The popular discourse on globalization is that it results in the export of American jobs overseas. You hear this refrain during campaign season, as politicians promise to “protect American jobs” and to eliminate tax breaks for companies that “export American jobs.”
But like many campaign sound bites, this message misses the complexity of globalization and its impact on jobs in the United States. This video, produced by the New York Times, illustrates the challenge of maintaining jobs in the face of low wage competition from the developing world while simultaneously arguing that globalization results in a shifting of employment, increasing the need for highly skilled employees. It’s a good way to complicate what can sometimes be a tired debate.
[This post was originally blogged at Politics Matters and is reposted here with permission].
A woman violates informal Saudi laws prohibiting female driving.
Women in Saudi Arabia have been engaged in an ongoing protest demanding the right to drive be granted. While technically not illegal, women in Saudi Arabia have been subject to arrest and prosecution for attempting to drive. While declining to cite what laws were being violated or what punishments might be doled out, the Saudi Arabian Interior Ministry spokesperson, Major General Mansour Al-Turki warned women that “All violations will be dealt with—whether demonstrations or women driving. No just on the 26th [a day scheduled for demonstrations]. At all times” At the same time, conservative Saudi religious leaders warned women that driving could damage their ovaries and create health risks and cause children to be born with “clinical problems.” Saudi Arabia maintains very conservative traditions, particularly in the area of women’s rights. The World Economic Forum’s Global Gender Gap report ranked Saudi Arabia 130th out of 134 countries in gender equality. Saudi Arabia was the only country to earn a score of zero in the area of political empowerment. Saudi law requires all women have a male guardian—usually a father, brother, or husband—who has rights over women’s marriage, travel, education, employment, and other decisions. Women in Saudi Arabia comprise just 17 percent of the country’s workforce, one of the lowest female labor market participation rates in the world. However, some progress is being made in securing equal rights for Saudi women. In 2011, King Abdullah issued a declaration granting women the right to vote and run for local elected office beginning in the 2015 election. But in the economic and social spheres, much work remains to be done.
The New York Times is running an engaging discussion about the value of study abroad programs, asking whether a year abroad is worth the cost. As the cost of education continues to increase and colleges and universities are under increasing pressure to cut the time to degree, the value of international experience is increasingly called into question.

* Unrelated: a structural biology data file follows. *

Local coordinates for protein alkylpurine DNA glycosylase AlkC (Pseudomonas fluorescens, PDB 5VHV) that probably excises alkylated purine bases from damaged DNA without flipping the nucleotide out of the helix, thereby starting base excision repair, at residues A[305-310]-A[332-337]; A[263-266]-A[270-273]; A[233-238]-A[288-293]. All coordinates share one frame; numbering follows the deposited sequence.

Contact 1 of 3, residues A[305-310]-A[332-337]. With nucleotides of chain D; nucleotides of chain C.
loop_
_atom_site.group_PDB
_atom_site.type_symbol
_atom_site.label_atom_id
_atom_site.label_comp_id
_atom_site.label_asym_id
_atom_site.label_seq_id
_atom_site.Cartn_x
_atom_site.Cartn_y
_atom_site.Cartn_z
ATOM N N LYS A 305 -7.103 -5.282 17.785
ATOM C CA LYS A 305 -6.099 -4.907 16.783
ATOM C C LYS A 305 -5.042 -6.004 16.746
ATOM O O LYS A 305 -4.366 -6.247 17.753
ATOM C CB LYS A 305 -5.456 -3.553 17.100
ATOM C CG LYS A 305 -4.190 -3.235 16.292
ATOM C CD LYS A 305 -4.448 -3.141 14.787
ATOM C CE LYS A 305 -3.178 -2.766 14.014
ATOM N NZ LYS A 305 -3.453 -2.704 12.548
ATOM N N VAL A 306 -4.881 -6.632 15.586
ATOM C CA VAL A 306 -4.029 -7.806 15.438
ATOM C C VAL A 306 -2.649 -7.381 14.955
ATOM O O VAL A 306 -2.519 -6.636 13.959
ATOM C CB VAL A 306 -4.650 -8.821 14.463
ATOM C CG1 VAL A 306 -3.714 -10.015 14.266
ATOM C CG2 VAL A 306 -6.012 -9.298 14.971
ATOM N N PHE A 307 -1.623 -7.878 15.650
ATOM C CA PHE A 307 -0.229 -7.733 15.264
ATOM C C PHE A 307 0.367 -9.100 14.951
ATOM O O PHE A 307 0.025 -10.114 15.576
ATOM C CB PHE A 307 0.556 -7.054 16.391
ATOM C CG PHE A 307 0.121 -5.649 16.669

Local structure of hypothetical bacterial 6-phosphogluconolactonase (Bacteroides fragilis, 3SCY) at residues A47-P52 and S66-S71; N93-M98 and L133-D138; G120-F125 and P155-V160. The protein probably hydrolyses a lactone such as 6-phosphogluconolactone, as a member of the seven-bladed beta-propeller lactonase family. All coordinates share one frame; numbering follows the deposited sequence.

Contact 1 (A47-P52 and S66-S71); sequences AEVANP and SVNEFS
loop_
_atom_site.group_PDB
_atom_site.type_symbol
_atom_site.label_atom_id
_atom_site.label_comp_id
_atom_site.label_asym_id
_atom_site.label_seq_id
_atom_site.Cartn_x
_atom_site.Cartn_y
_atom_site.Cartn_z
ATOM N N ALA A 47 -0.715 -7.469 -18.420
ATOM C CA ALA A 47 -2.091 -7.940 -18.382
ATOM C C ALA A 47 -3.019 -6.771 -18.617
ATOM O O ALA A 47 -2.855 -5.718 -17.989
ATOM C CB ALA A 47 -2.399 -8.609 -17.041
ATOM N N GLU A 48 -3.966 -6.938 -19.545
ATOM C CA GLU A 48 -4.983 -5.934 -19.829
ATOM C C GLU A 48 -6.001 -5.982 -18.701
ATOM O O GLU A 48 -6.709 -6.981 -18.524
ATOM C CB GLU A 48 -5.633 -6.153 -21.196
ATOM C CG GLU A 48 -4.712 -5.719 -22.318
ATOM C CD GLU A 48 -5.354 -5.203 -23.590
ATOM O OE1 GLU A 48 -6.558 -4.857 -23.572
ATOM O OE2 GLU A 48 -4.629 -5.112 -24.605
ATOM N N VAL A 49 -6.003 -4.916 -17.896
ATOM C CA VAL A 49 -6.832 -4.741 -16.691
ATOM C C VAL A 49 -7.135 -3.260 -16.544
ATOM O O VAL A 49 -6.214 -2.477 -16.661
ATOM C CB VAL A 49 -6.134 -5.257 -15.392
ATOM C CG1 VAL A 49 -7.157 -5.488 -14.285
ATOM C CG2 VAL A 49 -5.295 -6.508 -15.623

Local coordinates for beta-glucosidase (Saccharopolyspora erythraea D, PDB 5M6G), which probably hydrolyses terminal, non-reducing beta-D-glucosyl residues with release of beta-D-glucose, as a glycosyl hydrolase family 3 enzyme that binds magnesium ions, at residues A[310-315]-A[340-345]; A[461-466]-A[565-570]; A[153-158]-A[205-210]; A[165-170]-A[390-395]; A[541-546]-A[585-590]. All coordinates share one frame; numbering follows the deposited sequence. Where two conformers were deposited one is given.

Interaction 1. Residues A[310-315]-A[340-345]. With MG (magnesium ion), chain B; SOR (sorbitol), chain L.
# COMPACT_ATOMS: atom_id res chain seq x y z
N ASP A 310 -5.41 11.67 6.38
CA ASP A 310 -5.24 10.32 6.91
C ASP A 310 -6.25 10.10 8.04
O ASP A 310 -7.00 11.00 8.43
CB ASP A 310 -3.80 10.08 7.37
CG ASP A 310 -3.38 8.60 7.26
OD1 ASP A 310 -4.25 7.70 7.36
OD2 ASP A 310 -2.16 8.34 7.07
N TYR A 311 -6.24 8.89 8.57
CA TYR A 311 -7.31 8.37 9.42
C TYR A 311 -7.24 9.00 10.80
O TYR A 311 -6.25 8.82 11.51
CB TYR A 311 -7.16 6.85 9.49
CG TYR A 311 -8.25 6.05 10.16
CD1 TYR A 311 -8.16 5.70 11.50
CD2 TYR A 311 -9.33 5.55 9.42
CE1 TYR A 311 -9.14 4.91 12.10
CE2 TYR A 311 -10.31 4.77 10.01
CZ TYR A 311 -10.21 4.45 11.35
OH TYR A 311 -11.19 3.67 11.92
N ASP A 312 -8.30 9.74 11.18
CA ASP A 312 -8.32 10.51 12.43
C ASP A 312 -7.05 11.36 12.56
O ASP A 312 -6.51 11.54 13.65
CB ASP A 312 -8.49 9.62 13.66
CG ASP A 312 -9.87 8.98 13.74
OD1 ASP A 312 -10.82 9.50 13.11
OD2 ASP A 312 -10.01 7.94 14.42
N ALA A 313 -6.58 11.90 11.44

On one side, study abroad is a powerful tool for personal development, pushing students outside their comfort zone and giving them an opportunity to experience life in another culture and to develop proficiency in another language. At the same time, as the cost of higher education continues to increase, students have to balance the cost of study abroad against the broader financial obligations of their degrees.
What do you think? Should study abroad be a central part of an undergraduate degree? Should every American student commit to study abroad? Or does the expense of such programs outweigh their benefits? Take the poll or leave a comment and let us know what you think.
Saudi King Abdullah greets President Barack Obama in 2009.
Less than 24 hours after being elected to the United Nations Security Council, the government of Saudi Arabia surprised the international community (and its own diplomats) by declining the seat. It’s the first time any country has rejected a seat, which are highly coveted because of the increased influence and prestige they afford a state.
Most observers believed that Saudi Arabia’s role on the Security Council could increase pressure on the organization to address the crisis in Syria, the Iranian nuclear program, and the Israeli-Palestinian dispute. But in declining the seat, Saudi officials run the risk of undermining the influence of the country more broadly. As one observer put it, “This is very bad for the image of the country. It’s as if someone woke up in the night and made this decision.” It’s clear that the decision could only have been made at the highest levels, likely requiring the direct approval of King Abdullah himself. Winning the seat required more than two years of diplomatic maneuvering and courting of support in the United Nations General Assembly. But in doing so, Saudi Arabia was also forced to move away from its preferred diplomatic style of discrete negotiation.